Response in Process Window Index to changes in control parameters cannot be so easily characterized as the response in feedback parameters to control parameter changes. The Process Window Index being defined as a maximum value of a non-negative numerical set precludes a general assumption that a derivative of Process Window Index with a control parameter would be continuous. Changes in Process Window Index to control parameters may be characterized by discontinuous vector functions gj=ƒ′(Cj)=∂ƒ/∂Cj for j=1 to n. The influence characteristic vector gj corresponding to descending changes in Process Window Index provides the steepest gradient with which to search the minimum Process Window Index. In order to generate the values of control parameters that correspond to the minimum Process Window Index, a numerical optimization scheme may be employed to find the minimum value for the Process Window Index based on its variation with the corresponding control series.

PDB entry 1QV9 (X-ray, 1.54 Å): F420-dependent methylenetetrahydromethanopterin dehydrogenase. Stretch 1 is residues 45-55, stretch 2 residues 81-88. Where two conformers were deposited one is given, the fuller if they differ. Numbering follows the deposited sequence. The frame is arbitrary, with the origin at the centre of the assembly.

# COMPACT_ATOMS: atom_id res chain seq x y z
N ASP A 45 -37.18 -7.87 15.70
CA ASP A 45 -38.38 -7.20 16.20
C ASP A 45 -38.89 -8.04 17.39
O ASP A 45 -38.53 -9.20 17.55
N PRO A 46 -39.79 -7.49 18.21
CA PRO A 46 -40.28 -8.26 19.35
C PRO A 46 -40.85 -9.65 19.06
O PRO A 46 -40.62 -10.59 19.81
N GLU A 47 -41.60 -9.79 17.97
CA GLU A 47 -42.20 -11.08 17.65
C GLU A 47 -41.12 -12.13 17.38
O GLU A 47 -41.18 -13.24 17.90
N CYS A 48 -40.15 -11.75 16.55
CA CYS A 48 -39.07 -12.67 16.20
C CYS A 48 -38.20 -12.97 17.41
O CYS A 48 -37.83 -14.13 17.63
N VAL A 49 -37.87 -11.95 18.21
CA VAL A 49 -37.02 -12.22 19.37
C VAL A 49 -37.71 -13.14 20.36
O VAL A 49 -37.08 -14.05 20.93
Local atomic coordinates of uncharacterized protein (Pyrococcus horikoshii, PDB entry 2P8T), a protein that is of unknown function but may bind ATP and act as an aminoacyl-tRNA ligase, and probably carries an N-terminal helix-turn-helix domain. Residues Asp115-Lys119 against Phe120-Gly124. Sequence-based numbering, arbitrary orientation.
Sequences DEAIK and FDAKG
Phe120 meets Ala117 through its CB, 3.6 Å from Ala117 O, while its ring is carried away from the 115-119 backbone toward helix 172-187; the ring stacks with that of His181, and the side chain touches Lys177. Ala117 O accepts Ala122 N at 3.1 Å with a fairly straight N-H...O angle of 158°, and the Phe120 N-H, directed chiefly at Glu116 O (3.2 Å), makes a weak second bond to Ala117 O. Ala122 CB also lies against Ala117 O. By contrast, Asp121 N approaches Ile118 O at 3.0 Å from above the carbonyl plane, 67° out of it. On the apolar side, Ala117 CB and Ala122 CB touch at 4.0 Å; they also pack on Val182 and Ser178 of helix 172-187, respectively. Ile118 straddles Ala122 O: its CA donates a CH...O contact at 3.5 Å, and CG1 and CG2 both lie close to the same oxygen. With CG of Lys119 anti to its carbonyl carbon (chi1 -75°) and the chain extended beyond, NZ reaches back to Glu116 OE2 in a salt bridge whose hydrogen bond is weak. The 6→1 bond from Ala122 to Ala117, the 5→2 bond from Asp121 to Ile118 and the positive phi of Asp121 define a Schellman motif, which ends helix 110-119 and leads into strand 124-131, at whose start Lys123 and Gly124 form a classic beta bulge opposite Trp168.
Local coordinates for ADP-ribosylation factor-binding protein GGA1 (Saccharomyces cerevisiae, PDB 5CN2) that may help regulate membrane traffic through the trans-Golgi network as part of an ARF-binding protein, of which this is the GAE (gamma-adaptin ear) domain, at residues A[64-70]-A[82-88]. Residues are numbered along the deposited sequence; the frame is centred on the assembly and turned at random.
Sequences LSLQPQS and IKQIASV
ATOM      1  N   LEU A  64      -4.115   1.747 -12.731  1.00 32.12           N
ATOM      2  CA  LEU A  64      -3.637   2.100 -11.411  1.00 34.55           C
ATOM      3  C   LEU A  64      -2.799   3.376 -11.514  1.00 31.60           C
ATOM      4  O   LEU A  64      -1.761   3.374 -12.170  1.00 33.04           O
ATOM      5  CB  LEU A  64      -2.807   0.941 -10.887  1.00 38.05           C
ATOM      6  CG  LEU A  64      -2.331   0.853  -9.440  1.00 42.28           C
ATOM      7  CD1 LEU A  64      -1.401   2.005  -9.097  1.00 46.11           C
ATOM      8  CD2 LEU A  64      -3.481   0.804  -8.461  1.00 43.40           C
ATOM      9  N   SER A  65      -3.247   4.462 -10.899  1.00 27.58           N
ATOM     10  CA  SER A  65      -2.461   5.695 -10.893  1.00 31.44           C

Finding the minimum Process Window Index may not necessarily complete the task of identifying the optimum set of control parameters. If the change in control parameter values from the reference control series is large, any associated errors from approximations in the discontinuous gradients may result in a Process Window Index that does not conform to the expected minimum value. Generally, confidence that modest changes in several control parameters are preferable to large changes in only a few parameters. As a consequence, a weighting factor or bias may be assigned to a Process Window Index referred to as a “confidence coefficient” ξ dependent on the extent of control parameter adjustment.